Yes, well, as long as it covers the basics somewhere. Someone living on only basic income won't be able to afford to live in Manhattan. They'll have to move to rural Alabama.


But that's the thing: you can do that today: live minimally for a year at big-city wages, then buy a trailer in rural Alabama. If people don't consider that a viable option now, neither will they with any feasible basic income level.


Maybe you still can't live in Manhattan but I don't really see the point in a UBI so low that you can't afford to live in a city at all.


I think helping with the economic development of smaller areas would be a huge benefit in and of itself. But basic income opens up really revolutionary ideas beyond this. Imagine you get 10,000 people together and the income is set to something quite low - $1000 a month. That's $10 million a month that, if a moderate sized group of people were willing to coordinate and work together, could be used to build new cities and developments from the ground up.

In a way a basic income can almost be seen as a decentralization of government as it enables citizens to direct government funded spending at their discretion.


I had never thought about it like this. This makes so much sense.


Good point. Another for the mix that I think someone may have already touched on, and that is if you're low income, and if business, etc. knows the government is giving you a basic income, then they'll just raise prices to offset that income. Kind of like the arguments against raising the minimum wage.


> My problem with basic income is that once you start, there will always be a demand to increase it, and enormous political pressure to increase it

This same logic applies to corporate welfare as well - and you can see the results (see latest tax bill).

The differentiating factor is that, in one case you give to those without much political power vs. giving to those who have enough power to play havoc with your politics (or have already controlled/captured it).

A bit of perspective helps to balance the slippery slope danger you presented.


It's also worth noting that these payments are funded by casino revenue for that very small population.

This article would look very different if some members of the tribe were taxed heavily to provide the payments to other members.


> My problem with basic income is that once you start, there will always be a demand to increase it, and enormous political pressure to increase it...

Edmund Burke famously made this argument in the 18th century as an example of a problem with universal franchise (letting non-property owners vote). Supposedly the "masses" would vote for more and more handouts.

Personally, I think the universal franchise has worked out pretty well overall, and this problem has, if anything, gone the wrong way even during the big bouts of progressivism in the late 19th and early 20th centuries.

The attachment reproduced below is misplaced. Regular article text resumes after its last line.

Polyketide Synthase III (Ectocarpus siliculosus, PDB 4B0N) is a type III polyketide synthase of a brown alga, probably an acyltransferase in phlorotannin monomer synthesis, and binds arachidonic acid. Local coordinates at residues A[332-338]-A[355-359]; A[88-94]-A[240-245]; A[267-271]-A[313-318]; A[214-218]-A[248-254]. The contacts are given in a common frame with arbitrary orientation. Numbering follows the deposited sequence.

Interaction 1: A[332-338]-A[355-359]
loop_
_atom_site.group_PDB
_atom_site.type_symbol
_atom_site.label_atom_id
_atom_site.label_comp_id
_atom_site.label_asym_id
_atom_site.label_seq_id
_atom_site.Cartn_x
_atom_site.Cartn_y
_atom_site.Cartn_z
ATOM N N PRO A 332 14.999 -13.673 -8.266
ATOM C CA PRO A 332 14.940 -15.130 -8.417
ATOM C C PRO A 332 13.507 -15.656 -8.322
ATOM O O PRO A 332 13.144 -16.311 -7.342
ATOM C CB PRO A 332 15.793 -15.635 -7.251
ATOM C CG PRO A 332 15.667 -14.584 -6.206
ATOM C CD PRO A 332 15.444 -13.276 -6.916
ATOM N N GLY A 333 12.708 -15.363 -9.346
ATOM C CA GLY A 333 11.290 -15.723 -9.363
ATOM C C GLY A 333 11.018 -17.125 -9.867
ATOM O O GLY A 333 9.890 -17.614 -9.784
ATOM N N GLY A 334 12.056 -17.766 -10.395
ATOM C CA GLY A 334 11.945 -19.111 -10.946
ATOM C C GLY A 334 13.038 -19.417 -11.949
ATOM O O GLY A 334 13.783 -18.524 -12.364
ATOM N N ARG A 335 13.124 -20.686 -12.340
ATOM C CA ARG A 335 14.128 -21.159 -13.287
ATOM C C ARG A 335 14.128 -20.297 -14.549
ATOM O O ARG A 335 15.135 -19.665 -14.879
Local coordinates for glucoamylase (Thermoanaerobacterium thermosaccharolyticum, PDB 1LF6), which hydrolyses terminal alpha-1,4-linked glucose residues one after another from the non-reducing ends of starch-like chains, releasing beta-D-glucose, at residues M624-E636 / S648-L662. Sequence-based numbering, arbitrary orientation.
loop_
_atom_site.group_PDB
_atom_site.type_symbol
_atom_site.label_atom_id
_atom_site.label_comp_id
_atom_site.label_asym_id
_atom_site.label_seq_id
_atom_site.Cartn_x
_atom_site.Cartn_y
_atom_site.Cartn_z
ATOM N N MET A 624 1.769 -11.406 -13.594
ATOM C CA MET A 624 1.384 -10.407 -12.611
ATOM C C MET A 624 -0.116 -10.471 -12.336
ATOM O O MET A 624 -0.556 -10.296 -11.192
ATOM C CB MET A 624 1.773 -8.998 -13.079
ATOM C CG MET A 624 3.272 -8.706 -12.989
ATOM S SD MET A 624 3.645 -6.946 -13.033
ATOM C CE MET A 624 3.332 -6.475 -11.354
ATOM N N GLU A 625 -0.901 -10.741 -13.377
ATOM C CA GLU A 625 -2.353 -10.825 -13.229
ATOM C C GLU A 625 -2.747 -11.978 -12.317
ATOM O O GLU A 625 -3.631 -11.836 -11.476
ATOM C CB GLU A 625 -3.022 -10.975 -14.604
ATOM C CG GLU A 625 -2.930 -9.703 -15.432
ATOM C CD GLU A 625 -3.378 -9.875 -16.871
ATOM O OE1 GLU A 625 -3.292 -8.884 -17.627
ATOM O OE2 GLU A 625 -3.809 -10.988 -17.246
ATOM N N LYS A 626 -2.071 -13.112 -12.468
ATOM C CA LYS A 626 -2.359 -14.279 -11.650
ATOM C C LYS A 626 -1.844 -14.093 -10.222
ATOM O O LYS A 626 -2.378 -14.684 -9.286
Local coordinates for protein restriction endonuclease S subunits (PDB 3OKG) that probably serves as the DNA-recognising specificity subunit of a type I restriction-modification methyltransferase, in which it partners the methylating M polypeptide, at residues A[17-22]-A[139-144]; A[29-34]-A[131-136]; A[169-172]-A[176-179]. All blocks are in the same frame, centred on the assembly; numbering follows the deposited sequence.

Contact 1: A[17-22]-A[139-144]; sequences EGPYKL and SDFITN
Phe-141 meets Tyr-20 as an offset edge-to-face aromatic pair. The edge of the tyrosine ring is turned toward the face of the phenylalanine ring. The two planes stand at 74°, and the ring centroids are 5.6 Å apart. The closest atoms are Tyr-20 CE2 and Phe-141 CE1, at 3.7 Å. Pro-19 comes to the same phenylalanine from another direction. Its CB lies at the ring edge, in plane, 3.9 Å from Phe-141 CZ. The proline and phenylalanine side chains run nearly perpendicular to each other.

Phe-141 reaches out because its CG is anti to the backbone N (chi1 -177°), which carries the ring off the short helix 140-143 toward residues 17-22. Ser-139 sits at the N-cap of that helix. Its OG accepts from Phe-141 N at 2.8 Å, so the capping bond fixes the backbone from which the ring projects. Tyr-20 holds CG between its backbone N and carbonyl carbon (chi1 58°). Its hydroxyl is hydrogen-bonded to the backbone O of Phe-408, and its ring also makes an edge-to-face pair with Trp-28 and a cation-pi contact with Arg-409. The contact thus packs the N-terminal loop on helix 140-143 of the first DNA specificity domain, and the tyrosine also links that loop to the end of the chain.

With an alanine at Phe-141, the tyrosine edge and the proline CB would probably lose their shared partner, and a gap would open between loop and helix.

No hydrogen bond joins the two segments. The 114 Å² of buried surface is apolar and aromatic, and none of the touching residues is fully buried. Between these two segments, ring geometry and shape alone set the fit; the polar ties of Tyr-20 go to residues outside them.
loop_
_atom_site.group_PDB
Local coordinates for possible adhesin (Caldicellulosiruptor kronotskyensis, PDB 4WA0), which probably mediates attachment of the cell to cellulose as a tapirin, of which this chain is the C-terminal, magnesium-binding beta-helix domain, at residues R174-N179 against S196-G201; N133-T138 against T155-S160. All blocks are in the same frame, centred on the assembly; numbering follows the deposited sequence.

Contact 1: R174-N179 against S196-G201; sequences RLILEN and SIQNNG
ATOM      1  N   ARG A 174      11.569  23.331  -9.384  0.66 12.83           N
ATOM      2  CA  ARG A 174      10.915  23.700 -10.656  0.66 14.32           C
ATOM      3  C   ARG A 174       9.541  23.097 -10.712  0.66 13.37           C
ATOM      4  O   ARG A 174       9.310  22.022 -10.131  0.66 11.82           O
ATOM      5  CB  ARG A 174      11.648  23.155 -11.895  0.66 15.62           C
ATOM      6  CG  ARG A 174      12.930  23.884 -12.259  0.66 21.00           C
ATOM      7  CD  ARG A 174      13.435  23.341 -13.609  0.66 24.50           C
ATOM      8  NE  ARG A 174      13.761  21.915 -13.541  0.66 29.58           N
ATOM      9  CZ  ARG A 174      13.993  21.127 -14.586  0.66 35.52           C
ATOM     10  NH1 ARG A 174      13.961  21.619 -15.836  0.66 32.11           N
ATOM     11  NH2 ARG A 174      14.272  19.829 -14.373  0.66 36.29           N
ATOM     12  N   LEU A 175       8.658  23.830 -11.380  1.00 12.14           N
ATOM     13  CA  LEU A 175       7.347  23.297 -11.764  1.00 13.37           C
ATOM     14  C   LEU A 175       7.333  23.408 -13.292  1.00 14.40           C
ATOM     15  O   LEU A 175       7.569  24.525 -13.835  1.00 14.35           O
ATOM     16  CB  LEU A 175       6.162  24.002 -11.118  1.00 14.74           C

And even when they went overboard as they did in the UK, they recovered, perhaps over-recovered. But in the long run it seems to converge fine.


It would probably require either isolationism or a true global government, and neither of those are feasible or desirable. That's undoubtedly why our economies tend to be mixed because basic income in a place like America would require too much sacrifice to sustain in the long term. This is going to become more of a challenging problem as humans become obsolete. Before an actual post-scarcity society, we will need government provided basic income, which is simultaneously a scary thought if we don't solve a bunch of other global problems first.


>My problem with basic income is that once you start, there will always be a demand to increase it, and enormous political pressure to increase it

How is this a problem? If enough people support an increase in the UBI that politicians feel they have to raise it, isn't that a good thing?


When do you stop raising it?

If people could vote themselves more money the voter turnout would be insane. How would anyone control something like that? Anyone who ran against the increases would be easily defeated with something like this: "My opponent wants to take the money you deserve!".

At some point you would be giving people more money than you produce as a country and then it's only a matter of time until the money runs out. Once the money runs out then your government will evaporate as the enraged populace tries to pin the blame on one group.

This of course is on of the central issues with government run wealth redistribution programs, nobody wants less money and they will go to the polls to protect it. Whatever you think of the ACA/Obamacare in the US, once it got established and started paying out there is almost no way to repeal it as no one wants to lose their benefits. Even establishment Republicans learned their lesson and are now leaving it alone after seeing that they angered many Americans who enjoyed those benefits and threatened their chances of being re-elected.


>If people could vote themselves more money the voter turnout would be insane. How would anyone control something like that? Anyone who ran against the increases would be easily defeated with something like this: "My opponent wants to take the money you deserve!".